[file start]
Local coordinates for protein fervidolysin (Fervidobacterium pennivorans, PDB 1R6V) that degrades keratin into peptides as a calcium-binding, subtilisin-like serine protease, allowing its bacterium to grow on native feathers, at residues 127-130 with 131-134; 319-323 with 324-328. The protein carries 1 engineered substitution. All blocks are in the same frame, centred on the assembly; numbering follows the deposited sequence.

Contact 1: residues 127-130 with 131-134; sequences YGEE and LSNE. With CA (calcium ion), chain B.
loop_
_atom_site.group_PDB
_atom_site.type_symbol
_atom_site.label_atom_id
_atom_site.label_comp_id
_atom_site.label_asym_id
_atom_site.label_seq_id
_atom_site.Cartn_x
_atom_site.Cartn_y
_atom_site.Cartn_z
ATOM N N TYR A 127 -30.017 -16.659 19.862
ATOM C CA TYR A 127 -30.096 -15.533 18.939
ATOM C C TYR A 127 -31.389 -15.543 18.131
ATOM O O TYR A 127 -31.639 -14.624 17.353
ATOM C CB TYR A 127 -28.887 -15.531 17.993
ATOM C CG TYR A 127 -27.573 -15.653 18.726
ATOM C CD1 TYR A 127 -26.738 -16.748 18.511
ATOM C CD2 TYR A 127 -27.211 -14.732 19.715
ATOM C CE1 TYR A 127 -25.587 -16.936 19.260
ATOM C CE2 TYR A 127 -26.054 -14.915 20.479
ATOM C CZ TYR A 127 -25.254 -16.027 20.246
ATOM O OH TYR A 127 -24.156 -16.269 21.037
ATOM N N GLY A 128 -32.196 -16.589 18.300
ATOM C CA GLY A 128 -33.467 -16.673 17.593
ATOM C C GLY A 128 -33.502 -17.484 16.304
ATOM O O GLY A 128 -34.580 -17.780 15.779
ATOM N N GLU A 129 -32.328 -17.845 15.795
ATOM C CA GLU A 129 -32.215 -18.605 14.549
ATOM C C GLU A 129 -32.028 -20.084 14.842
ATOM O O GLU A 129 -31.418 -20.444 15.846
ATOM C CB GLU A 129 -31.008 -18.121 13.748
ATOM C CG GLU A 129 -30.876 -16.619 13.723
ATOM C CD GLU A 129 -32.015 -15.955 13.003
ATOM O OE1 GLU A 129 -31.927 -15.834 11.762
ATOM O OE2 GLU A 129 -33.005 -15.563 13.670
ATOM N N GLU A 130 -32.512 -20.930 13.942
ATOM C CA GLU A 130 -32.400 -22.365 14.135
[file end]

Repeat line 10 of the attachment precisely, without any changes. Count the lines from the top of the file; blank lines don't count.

_atom_site.Cartn_x